Absolutely, and all the more reason to have one. You having employee problems now does not necessarily mean you are not complying with China employment laws, but it probably means there are important things in your HR program that need fixing. For example, it is common for employees to bring claims seeking something they were promised in the employer rules and regulations (often referred to as the employee handbook) but not provided. In this sort of situation we start out asking if the employer knew it had promised the benefit on which it is being sued and if it ever wanted to promise the benefit on which it is being sued and if it wants to keep promising the benefit on which it is being sued. Much of the time, the employer did not even know because its rules and regulations are in Chinese only and were drafted by their first Chinese employee many years ago. Virtually always, the employer wants to remove or at least modify the promise. So yes, the short answer is that looking at all of your employee documents and considering how to revise them in light of an existing employee claim is always a good idea.
Question 4: What exactly do you do in an employer audit and what is the turnaround time?
The first thing we do is request all of the employer’s written employment documents used for their China office(s). At the same time, we ask the employer to advise us any pending or imminent employee problems of which they are aware. Our lawyers then review all the documents we receive from the employer and then we usually ask for more documents. If you have been following, you should at this point be asking why we need to ask for more documents when we previously asked for every document. The answer is that most of the time the employment documents we receive will mention other documents we did not receive. Much of the time the other documents do not even exist either because the employer did not know they were referenced in their existing employment documents or because they forgot to get around to having them drafted. Needless to say, this is something that calls for remedying.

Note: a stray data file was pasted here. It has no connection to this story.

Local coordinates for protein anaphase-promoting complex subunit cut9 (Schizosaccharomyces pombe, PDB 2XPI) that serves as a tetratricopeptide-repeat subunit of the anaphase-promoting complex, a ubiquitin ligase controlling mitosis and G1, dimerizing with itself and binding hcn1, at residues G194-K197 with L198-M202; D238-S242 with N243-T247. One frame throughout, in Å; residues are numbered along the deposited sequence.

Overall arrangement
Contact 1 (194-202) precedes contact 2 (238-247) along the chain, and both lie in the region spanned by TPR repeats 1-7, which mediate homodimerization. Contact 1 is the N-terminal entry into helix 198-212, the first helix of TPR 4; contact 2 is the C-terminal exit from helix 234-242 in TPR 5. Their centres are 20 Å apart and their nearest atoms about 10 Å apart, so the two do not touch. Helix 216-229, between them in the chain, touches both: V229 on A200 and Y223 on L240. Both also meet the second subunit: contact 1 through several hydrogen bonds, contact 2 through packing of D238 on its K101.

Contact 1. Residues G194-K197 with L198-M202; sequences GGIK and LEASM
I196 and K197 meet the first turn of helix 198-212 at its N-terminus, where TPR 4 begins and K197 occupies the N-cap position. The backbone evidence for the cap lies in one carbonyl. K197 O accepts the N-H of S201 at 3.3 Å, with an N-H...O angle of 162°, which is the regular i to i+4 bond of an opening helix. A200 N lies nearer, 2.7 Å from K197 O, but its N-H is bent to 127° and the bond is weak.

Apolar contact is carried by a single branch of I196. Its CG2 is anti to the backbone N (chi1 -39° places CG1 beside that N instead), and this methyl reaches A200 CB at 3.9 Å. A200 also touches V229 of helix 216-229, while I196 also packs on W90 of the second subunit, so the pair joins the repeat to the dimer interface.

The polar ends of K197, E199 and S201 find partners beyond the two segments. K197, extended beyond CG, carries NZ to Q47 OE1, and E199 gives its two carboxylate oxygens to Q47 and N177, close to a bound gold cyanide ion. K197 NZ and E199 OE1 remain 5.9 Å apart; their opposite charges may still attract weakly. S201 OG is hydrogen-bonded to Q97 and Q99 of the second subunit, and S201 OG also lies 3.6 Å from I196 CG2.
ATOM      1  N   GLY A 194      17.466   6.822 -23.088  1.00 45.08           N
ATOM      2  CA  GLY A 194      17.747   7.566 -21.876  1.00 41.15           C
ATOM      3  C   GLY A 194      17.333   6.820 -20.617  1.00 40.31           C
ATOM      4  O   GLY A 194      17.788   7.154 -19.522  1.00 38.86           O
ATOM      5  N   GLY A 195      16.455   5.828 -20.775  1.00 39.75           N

We then draft a memorandum providing the client with a general assessment of their HR situation, along with document-by-document comments and proposals on next steps. The more quickly we are provided with the documents we request, the more quickly we can complete our review, but generally it takes us 2-4 weeks.
Question 5: We are just a small company. Do we really need an employer audit?
The size of your WFOE does not matter in terms of whether you are complying with China’s employment laws or not. Though the odds of you facing an employee claim when you have ten employees will be less than if you have 10,000 employees, the negative impact of any one employee claim will be greater the smaller you are. The need to avoid time consuming and costly labor arbitration and/or litigation is greater the smaller you are.
Think of an employer audit as a sort of wellness check for your HR program. Any company with employees benefits from that.